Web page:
The number appeared on the screen. It didn’t make sense. He closed the screen, made sure that he hasn’t just highlighted an area by mistake.

No, everything was correct.

He tried again. He stifled a cough that sent the last mouthful of soup up into his nose. It completed the loop by dribbling out of one nostril, running down his chin and collecting back in the cup, which he was holding against his lips still. The small window on the screen informed him he had written 149.300 words.

“It’s cant be” He exclaimed, his voice scratchy and slightly sore from lack of use.

The file was closed, changes saved and reopened. 149.4300 It was definite.

Gary rubbed his eyes, he was sure that the total before had been higher.

He stood back from the desk, suddenly aware of how tired he was.

He laid his head on the desk, closed his eyes and tried to shut his mind off. Just for a little while.

He rose, began to leave but his hand stopped just short of the door handle.

He sat back down. Determined to hit the target. It’s only 700 words he told himself. He began to write.

The ideas came slowly, limping out of his tired mind. The characters had already been through so much, and now, faced with the final chapter; it was getting harder to keep them motivated.

The afternoon passed, the sun set, the office darkened.

Gary didn’t even notice. Only when his wife came in to say she was going to bed - turning the light on as she spoke - that Gary finally shook out of the trace he had been in.

His fingers had been dancing over the keyboard. He couldn’t remember what he had been writing; it was natural to him now, second nature. The basics themes, the essentials needed for any story flowed from his fingers like wine around a French dinner table.

“How’s it going?” She asked with genuine interest.

Gary turned to look at her. His eyes stung from the sudden brightness of the room. His hair was a mess, it looked as though he had been running his fingers through it His eyes were a vivid red, the white completely overtaken. Large purple bags were beginning to appear under them; even his stubble seemed inordinately thick.

Gary looked at her.

He wanted desperately to say something, he opened his mouth but nothing came out. There was nothing there. His mind raced, he could think of nothing, his mind was empty, devoid not only of new plot ideas, but of any words at all.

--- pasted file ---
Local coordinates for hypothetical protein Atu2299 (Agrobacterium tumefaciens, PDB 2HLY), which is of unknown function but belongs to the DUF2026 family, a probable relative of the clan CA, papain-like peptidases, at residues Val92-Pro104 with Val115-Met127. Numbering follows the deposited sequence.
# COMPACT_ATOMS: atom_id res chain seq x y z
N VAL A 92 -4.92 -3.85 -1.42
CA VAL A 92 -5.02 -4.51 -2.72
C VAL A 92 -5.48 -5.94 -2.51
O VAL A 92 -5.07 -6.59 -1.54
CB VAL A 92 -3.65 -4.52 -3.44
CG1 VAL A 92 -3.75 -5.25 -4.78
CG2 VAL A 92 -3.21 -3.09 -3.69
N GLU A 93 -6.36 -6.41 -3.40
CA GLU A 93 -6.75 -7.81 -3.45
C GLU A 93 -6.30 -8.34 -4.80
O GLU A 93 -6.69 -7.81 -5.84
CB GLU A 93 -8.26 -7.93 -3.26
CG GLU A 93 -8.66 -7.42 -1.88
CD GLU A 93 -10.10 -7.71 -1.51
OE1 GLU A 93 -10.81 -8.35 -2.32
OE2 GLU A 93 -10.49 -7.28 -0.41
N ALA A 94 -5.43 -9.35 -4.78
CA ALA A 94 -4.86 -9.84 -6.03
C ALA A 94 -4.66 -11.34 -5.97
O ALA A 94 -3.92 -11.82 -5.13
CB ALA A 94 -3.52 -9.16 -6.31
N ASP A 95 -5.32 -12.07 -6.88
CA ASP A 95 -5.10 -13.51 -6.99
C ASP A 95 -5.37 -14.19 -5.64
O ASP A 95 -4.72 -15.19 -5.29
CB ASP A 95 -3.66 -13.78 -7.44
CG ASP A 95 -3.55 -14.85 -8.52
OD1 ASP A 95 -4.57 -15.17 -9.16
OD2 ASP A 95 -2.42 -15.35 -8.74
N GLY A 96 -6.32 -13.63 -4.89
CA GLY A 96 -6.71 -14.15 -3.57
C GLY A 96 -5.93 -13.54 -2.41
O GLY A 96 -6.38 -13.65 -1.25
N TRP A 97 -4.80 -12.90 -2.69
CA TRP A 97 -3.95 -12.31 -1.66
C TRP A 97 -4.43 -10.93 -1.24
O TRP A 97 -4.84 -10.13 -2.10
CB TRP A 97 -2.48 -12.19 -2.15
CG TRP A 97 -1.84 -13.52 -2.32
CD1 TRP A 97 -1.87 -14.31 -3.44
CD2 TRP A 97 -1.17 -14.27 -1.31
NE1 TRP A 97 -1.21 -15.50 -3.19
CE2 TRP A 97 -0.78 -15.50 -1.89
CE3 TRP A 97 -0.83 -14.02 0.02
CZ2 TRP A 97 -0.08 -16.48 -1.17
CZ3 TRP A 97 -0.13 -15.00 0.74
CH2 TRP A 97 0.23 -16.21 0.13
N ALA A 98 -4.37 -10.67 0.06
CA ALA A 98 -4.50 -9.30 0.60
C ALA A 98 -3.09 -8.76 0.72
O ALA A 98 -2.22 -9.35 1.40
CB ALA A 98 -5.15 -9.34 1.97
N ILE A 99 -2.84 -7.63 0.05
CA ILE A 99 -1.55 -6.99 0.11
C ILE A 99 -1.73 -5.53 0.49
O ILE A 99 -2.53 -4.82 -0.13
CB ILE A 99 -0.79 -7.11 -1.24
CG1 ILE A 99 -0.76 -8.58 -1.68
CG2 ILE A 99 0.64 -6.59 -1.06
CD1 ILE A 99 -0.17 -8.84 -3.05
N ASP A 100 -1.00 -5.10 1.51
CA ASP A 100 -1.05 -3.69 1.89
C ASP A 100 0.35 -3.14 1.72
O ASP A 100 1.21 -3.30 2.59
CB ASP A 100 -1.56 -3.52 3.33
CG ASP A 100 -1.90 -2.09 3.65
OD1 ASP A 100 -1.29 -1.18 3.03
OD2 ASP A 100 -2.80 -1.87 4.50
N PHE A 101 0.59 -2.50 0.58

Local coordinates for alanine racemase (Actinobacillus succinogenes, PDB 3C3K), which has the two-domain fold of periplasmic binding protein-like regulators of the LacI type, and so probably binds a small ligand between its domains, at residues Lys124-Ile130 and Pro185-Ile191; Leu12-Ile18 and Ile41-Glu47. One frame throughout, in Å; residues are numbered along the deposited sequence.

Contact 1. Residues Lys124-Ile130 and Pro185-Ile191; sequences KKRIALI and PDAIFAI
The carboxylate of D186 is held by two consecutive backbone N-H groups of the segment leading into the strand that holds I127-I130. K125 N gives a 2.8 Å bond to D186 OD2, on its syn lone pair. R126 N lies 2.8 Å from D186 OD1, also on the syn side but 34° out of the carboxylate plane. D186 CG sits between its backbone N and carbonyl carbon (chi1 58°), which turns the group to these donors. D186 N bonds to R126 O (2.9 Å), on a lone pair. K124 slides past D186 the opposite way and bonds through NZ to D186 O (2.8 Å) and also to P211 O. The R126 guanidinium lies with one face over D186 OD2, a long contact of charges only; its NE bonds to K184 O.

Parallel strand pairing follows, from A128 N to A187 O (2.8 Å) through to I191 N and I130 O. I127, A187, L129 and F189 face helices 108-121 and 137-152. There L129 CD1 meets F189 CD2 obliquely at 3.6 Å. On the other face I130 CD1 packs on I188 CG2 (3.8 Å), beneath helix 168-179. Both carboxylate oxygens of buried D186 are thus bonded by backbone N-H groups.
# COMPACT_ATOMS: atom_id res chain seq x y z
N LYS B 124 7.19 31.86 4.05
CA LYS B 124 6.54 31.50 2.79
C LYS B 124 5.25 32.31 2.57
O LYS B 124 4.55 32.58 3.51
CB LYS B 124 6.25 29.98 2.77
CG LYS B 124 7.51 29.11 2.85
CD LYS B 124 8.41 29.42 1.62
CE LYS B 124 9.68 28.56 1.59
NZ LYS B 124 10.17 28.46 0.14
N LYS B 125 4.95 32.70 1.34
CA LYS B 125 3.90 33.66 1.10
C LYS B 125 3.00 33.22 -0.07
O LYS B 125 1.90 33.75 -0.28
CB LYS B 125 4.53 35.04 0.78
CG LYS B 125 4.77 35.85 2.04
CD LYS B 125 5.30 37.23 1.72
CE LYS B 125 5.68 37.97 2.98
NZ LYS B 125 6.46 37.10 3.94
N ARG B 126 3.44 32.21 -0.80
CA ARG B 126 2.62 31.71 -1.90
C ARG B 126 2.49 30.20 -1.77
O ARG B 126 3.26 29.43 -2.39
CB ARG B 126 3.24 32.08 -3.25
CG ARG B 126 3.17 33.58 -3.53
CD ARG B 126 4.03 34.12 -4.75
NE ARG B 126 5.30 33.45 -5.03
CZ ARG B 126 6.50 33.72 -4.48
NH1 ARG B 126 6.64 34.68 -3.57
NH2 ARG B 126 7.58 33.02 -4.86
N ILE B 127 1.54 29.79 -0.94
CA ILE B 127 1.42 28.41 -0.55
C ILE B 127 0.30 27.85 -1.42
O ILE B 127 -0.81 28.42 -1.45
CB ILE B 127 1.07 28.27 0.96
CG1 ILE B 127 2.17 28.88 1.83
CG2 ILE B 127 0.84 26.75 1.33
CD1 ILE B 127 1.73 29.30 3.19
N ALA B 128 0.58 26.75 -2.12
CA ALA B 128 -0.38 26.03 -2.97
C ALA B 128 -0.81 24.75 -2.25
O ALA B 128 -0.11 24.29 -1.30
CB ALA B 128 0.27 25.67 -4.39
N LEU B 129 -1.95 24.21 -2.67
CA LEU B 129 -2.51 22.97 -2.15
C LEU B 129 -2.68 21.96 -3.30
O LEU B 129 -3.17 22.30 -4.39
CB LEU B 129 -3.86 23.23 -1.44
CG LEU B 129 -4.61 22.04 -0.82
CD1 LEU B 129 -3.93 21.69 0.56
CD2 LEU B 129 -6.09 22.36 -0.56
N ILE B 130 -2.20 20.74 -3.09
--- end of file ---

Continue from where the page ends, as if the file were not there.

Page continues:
“That bad. Don’t worry honey. You’ll get there. I know you can.” She kissed his forehead. It was clammy with sweat. “Do you want me to make you a coffee or anything before I turn in?” After the first three books Fiona had realized that it was easier to just let him go. It was only for a short time and he was never angry or violent with his artistic rage so she had learnt to accept it.

The money that seemed to come in each time as a result of these stormy days helped also.

She closed the door carefully. Gary hadn’t asked for anything. She thought he was about to cry.

She crawled into bed and when she last looked at the clock it read three minutes past midnight.

She slept fitfully.

Gary sat stating at the computer screen, reading and rereading what stood on the screen. He understood it less and less each time. His mouth was dry, his tongue stuck to the roof of his mouth. His lips were brittle, the skin over them suddenly as fragile as crepe paper. He heard them crack as he moved his tongue over them.

The words wouldn’t come. He taped the keyboard. Staring at the screen, giving his digits their privacy as they romanced the keys, but nothing appeared. Line and after line of nothing filled the screen.

He stopped writing. Turning to the dictionary, he ran his fingers down the columns. “Gender . . . . . gender.” He repeated the word to himself as though it were foreign. He couldn’t find the word.

He deleted the last word he had written.

His heartbeat had increased. His hands were beginning to tremor.